JPMorgan Chase & Co. laid out more details of employee relocations across Europe related to Brexit, according to an internal memo reviewed by The Wall Street Journal.
The bank has asked several dozen employees across business lines to consider relocation as it plans to boost its presence in existing European branches, including Paris, Madrid and Milan, according to the Thursday memo.
JPMorgan has said that 300 to 400 employees may be impacted by Brexit. But this is the first time it has detailed Brexit-related expansions to those cities.
The several dozen employees—in JPMorgan’s corporate and investment bank, asset-and-wealth-management unit and corporate functions—have been asked to consider moving before the March 2019 Brexit deadline, according to the memo. The missive was sent by Daniel Pinto, co-president and head of JPMorgan’s corporate and investment bank, and Mary Callahan Erdoes, head of JPMorgan’s asset-and-wealth-management unit. Reuters initially reported on the bank’s internal memo.
The several dozen employees, primarily some client-facing and risk-management-related roles, will make moves toward the end of 2018 or early 2019, according to the memo and a person familiar with the matter.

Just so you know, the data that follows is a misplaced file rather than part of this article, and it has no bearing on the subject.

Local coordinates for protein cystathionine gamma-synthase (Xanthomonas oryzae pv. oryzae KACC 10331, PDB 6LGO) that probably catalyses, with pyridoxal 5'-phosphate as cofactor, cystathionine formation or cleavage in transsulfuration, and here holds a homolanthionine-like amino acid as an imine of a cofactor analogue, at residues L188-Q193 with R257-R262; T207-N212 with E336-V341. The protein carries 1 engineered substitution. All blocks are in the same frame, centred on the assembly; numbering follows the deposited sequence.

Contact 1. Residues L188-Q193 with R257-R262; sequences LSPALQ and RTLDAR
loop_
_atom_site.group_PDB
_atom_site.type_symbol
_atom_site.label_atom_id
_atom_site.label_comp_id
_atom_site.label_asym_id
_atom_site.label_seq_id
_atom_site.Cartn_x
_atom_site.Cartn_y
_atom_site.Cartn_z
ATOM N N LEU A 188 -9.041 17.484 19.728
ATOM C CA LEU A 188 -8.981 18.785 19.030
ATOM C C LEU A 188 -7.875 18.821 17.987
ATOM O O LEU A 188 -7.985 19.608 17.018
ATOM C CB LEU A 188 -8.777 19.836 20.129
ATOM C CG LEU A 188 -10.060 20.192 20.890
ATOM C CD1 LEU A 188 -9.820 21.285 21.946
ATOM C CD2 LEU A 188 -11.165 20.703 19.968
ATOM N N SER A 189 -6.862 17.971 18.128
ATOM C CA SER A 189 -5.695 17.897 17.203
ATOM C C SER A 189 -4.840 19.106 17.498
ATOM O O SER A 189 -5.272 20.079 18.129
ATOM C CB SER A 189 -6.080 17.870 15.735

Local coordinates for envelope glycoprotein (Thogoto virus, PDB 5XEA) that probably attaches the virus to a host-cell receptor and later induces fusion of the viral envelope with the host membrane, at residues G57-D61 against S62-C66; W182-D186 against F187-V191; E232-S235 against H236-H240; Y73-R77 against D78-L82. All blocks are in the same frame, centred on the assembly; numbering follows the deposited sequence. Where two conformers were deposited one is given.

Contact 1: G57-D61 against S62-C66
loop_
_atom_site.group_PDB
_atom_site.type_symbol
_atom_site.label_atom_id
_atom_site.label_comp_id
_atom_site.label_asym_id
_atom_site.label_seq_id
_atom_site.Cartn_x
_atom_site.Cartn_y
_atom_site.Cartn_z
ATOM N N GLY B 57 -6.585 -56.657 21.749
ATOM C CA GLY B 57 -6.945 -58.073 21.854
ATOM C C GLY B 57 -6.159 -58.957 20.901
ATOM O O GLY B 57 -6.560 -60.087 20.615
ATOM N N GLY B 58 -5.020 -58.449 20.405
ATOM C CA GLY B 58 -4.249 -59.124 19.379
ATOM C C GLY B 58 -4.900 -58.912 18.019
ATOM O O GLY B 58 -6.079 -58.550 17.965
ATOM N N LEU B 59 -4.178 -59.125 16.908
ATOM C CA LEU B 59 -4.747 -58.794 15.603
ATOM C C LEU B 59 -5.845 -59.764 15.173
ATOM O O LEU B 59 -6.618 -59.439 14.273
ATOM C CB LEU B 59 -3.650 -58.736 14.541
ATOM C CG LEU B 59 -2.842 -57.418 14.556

“Before asking other employees to consider relocating, we will wait for further political and regulatory clarity in line with our overall post Brexit strategy,” according to the memo. “The timing of these further moves is entirely dependent on whether an agreed transition arrangement is finally confirmed.”
The U.K. government is currently negotiating with the European Union over a transition arrangement related to Brexit. If the U.K. doesn’t secure such an arrangement, which would result in an abrupt departure by the U.K., the bank will still be ready for the March 2019 deadline by moving everyone it needs to, the person said.
JPMorgan already has banking licenses in Dublin, Frankfurt and Luxembourg. Those will allow it to do business across the EU.
Mr. Pinto and Ms. Erdoes wrote in the memo that the bank is beginning to communicate with potentially affected clients on how it will do business with them after Brexit. Issues involve things like which legal entity a customer will work with in a bid to avoid disruption before the March 2019 deadline.
The legal entity involved will depend on the type of business a client is doing with the bank, the person familiar with the matter said.
JPMorgan has also started recruiting to add to some “key positions we will need in the long run” across the EU, according to the memo. It’s possible the bank’s EU head count could rise again depending on how negotiations unfold.
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